The Ket from the Lake Munduiskoye
(2008, 30 min.) The Ket people
are an indigenous group in central Siberia whose population has numbered less than two thousand during the past century. Although mostly assimilated into the dominant Russian culture at this point, a couple hundred of them are still able to speak the Ket language
, the last remaining member of the Yeniseian language group. Recent scholarship
has proposed a link between Ket and some Native American language groups.
posted by XMLicious
on Apr 16, 2014 -
We can't create Jurassic Park era (yet) but there is a place on Earth lost to time
, a modern proxy
of the Pleistocene (35,000 to 12,000 years ago). Other than the mammoth and a few other species, the flora and fauna remain largely unchanged, even the climate is similar to the last ice age (cold and dry). There are wild horses, reindeer, saiga antelopes, argali sheep, wolverines and snow leopards. The Altai and Sayan mountains of western Mongolia and southern Russia (map
)... [more inside]
posted by stbalbach
on Mar 8, 2014 -
While you can still follow live events in the Ukraine, with either the compulsively complete live Reddit feed
or the constantly updated BBC feed
being good choices, there has been increasingly useful analyses of the history and politics of the situation. Yale Professor Timothy Snyder, an expert on the region, wrote a piece in the New York Review of Books
describing the roots of the recent uprising, with a great overview of how "people associated with Ukrainian, Russian, Belarusian, Armenian, Polish, and Jewish culture have died in a revolution that was started by a Muslim." Other history is provided by a detailed explainer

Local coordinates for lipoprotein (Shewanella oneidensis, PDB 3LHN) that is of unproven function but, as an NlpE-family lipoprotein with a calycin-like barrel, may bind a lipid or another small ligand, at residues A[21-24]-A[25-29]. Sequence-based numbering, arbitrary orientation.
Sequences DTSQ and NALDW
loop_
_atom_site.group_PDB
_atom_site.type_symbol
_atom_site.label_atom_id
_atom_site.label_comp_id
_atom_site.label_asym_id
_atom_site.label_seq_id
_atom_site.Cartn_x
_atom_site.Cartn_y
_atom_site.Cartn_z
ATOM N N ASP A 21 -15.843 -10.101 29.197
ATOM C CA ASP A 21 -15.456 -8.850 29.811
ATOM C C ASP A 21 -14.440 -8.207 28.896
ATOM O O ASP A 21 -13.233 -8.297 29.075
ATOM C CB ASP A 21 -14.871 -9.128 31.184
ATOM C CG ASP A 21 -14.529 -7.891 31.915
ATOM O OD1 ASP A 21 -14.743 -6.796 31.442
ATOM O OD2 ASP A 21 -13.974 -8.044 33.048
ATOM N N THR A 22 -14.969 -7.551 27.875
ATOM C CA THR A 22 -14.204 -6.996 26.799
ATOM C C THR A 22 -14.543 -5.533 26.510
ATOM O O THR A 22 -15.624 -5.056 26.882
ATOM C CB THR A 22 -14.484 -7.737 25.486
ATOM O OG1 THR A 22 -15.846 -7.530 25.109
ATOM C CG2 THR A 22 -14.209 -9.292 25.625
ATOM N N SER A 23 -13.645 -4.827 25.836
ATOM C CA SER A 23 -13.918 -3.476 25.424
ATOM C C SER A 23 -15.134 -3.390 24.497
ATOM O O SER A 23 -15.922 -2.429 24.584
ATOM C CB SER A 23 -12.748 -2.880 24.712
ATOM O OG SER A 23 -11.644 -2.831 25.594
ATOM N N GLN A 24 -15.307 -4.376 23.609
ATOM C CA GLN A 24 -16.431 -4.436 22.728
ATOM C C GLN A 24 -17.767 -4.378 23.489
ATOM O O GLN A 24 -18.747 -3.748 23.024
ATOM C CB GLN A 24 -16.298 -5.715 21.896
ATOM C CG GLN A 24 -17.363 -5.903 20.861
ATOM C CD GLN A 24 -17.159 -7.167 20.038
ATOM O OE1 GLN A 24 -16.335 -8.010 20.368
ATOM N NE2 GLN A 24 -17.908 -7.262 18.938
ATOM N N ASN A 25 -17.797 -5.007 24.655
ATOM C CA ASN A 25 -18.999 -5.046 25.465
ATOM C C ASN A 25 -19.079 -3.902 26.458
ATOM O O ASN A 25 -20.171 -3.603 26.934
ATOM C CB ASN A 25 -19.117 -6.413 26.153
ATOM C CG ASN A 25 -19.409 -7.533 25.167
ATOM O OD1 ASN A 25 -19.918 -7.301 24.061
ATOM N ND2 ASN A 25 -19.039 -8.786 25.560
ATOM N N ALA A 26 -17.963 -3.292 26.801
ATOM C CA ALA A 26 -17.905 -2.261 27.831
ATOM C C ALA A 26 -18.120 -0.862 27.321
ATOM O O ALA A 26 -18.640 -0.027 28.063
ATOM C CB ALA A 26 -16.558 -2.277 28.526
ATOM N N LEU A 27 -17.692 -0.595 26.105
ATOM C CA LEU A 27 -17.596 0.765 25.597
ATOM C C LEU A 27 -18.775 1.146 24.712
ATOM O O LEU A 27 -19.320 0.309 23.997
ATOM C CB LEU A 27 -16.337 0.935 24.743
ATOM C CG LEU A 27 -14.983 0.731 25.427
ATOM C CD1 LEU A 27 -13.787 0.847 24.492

by the Guardian, in maps
by National Geographic, and the dueling arguments about the roots of the conflict from the the semi-official Russia Today
and the US State Department
posted by blahblahblah
on Mar 6, 2014 -
What Does Pussy Riot Mean Now?
"With all eyes on Russia, two members of the country’s most notorious band of shit-stirrers are free after nearly two years of political imprisonment and enjoying the rock-star treatment during their first trip to the U.S. But the group’s unlikely journey from art-school project to international icons shows just how rotten Russia has become and how much the mission has changed."
posted by homunculus
on Feb 7, 2014 -
was known as the liberator of serfs
, because under his rule, in 1861, serfs were granted the freedom to marry without having to gain consent, to own property, and to own businesses. In 1862, Alexander II signed off on the ethnic cleansing of Circassians
that began as a simple resettlement, and led to (by official Tsarist documents, more by other accounts) over 400,000 deaths. Circassians in fact protest the 2014 Olympics
being that it was the supposed site of their final expulsion. [more inside]
posted by oceanjesse
on Jan 29, 2014 -
On a wooded hillside outside Vladivostok, Russia, fourteen Canadians found their final resting place in 1919. Five others died at sea. They were ordinary folk who had enlisted in the closing days of the Great War for service in an unlikely theatre — Siberia. Consisting of 4,209 men and one woman, Canada's Siberian Expedition mobilized alongside a dozen Allied armies in a bid to defeat Lenin’s Bolsheviks. The mission failed — in the face of a robust partisan insurgency, divided Allied strategies, and heated domestic opposition. This is their story
, including over 2,000 photographs and images
. Also available in French
posted by Rumple
on Dec 23, 2013 -
World War I in Color
is a documentary designed to make the Great War come alive for a 21st-century audience. The events of 1914-18 are authoritatively narrated by Kenneth Branagh, who presents the military and political overview, while interviews with historians add different perspectives in six 48 minute installments annotated within. [more inside]
posted by Blasdelb
on Oct 31, 2013 -